As of Wednesday, April 15, 2020, the United States has injected over 11.7 million N95 masks, 26.5 million surgical masks and millions of gloves into the general public and health organizations, according to medcitynews.com. Health and Human Services (HHS) officials estimate that the U.S. would need a total of 3.5 billion N95 masks over the next year. All these numbers are in addition to what was already in inventory. The U.S. also indicated that it would stockpile Personal Protective Equipment (PPE) being flown in from other countries which adds another few millions.
Up to the present time during this pandemic, there has been very little information published to educate the public on how to discard used masks, gloves, hand sanitizing wipes, etc. It would seem a given that people would dispose of these in trash bins, however that is not the case, and a large percentage of the population opts to employ the smallest amount of effort when getting rid of the contaminated PPE. Pick-up and proper disposal of the portion of those items dumped on land then falls to the government and specialized companies. Unfortunately, our oceans do not enjoy the same treatment. Whatever percentage of PPE makes its way to the beaches will inevitably swim out to sea and have a devastating effect on our marine ecosystem.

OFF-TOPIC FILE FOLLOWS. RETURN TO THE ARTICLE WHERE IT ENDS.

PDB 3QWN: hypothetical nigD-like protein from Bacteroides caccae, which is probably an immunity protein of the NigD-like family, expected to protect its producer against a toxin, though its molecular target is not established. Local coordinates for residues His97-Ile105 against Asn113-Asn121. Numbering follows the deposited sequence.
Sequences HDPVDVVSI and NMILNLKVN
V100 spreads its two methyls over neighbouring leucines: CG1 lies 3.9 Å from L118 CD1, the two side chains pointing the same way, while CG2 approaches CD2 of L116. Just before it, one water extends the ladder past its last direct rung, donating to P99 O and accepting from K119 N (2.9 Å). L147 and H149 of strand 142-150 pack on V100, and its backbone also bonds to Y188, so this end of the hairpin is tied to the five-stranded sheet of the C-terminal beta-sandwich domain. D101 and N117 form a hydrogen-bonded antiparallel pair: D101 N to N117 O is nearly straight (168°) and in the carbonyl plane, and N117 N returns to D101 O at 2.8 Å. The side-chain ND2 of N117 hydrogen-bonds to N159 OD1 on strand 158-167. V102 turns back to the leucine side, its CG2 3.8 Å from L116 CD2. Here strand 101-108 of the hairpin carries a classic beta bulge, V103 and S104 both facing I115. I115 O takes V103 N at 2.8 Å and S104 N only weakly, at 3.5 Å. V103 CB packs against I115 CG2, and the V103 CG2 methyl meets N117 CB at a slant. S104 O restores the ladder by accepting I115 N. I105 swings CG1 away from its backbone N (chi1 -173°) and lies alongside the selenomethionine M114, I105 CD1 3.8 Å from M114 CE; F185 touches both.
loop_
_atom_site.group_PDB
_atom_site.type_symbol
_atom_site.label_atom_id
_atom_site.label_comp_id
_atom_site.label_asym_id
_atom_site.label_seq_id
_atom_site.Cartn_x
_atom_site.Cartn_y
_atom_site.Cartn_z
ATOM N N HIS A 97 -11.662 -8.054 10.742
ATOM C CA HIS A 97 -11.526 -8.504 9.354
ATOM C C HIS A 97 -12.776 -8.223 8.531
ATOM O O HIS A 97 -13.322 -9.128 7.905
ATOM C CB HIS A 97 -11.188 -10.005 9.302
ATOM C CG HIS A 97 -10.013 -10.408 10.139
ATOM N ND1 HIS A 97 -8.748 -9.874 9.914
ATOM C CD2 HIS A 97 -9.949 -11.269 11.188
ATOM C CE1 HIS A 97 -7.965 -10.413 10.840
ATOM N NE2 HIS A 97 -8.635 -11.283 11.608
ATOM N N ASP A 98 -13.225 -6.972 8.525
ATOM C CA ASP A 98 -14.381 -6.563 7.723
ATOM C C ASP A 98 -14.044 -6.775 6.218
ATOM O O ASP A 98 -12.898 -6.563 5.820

Our reefs are already under a lot of stress. Invasive species like lionfish, global warming, red tide and irresponsible boaters and divers are a constant threat to the life of our oceans. Our beaches, a major source of income for Florida through the tourism industry, are also under enough stress. It is currently impossible to sit by the crashing waves and not notice the sand littered with plastic bottles, caps, bags and many other trash remnants. COVID-19 pandemic will not only offer a devastating blow to our economy, population and businesses but also to our Florida reefs and beaches.
Help The Trash Pirates save our ocean.
The Trash Pirates is a proud to announce our next beach cleanup.
November 13th from 10 AM - NOON
Dania Beach Pier